Getting Things Done – the book – conclusion

… starting from the point where the story stopped.

The conclusions

I hope this book has been useful—that you have started to reap the rewards of getting more done with less effort and stress.David Allen

Yes, it was; yet, I have not started to reap any reward. As already alluded to many times, the initial capturing process – as far as I am concerned – is a Sisyphean task; my backlog is endless!

The inventory of still-unprocessed stuff that has accumulated in one’s mind and physical environment

I will have to set aside time when I can tackle my mental, physical and electronic stuff, one location at a time (e.g., work emails, photo folder, boxes in the attic, etc…). Unfortunately, the initial capturing, for some stuff, will become a Project or a Someday/Maybe item; I cannot spend a few more months filling my in-tray without moving on (i.e., going to the next steps of the method and actually doing things).

My time to conclude this mini-series on the book with two questions:

“Should you read the book?”
“Yes, definitively.”

“Is reading the book enough?”
“No, unfortunately, it isn’t.”

I am not telling that I (or you) should follow the invitation1 at the end of the book. I am just saying that after my first reading of this book, I still have too many questions unanswered2. In particular, I do not have a clear picture of what a typical week should look like. Again, when should I Clarify (step 2) and Organize (step 3)?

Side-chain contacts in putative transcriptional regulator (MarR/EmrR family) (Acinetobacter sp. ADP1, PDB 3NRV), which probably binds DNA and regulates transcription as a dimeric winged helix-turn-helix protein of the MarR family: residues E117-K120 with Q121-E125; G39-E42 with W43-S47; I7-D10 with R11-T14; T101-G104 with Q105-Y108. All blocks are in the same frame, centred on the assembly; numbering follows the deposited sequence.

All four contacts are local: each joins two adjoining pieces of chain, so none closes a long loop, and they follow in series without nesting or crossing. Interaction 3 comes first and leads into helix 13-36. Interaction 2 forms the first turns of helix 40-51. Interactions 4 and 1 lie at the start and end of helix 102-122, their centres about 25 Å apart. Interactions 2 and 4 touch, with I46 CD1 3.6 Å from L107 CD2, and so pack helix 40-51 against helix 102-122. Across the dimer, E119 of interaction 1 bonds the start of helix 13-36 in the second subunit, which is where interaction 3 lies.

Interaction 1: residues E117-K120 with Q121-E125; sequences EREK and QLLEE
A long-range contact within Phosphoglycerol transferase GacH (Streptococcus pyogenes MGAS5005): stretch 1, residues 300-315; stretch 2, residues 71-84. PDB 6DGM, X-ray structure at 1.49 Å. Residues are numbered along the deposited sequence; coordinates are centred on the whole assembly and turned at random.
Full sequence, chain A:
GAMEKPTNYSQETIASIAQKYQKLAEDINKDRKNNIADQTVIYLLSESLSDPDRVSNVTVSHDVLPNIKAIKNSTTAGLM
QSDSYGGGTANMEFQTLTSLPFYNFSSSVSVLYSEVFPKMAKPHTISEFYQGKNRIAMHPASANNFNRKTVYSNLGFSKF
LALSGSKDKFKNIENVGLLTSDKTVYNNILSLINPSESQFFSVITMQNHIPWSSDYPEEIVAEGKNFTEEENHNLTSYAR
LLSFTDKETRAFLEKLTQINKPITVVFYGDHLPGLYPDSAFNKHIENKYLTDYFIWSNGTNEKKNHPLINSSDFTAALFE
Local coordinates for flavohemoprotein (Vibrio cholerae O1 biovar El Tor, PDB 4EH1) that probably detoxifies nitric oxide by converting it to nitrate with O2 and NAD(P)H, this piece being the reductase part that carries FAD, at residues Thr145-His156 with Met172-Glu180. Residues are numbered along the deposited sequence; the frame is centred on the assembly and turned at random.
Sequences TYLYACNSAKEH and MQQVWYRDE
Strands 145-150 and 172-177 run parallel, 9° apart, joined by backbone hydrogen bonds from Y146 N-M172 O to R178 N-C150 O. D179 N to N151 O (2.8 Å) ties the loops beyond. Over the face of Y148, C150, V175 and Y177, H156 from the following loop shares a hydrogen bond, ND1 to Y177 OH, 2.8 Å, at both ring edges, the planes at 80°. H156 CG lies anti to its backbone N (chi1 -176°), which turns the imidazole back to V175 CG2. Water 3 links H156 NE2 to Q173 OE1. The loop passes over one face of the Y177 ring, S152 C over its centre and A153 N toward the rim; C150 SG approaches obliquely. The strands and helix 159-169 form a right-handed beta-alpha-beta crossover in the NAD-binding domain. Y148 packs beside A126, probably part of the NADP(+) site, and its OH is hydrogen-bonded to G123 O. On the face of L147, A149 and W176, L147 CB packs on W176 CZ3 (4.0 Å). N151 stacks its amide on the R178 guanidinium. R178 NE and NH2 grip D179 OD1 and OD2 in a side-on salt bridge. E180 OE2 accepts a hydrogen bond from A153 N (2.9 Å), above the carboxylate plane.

Once or twice a day!

It took me a while, but I found this answer in this video:

By urgencyflows

I will try to find more like this, but to be honest, it is hard to find useful (non-redundant) info on the web.

1 The David Allen Company provides training, coaching, assessment, and consulting programs . . . use more in-depth coaching and training to install, implement, maintain, and leverage these practices for yourself personally and/or professionally . . . explore the wide range of products and services on our Web site. ^
2 The video series to piece everything together was quite useful, but still not enough. ^

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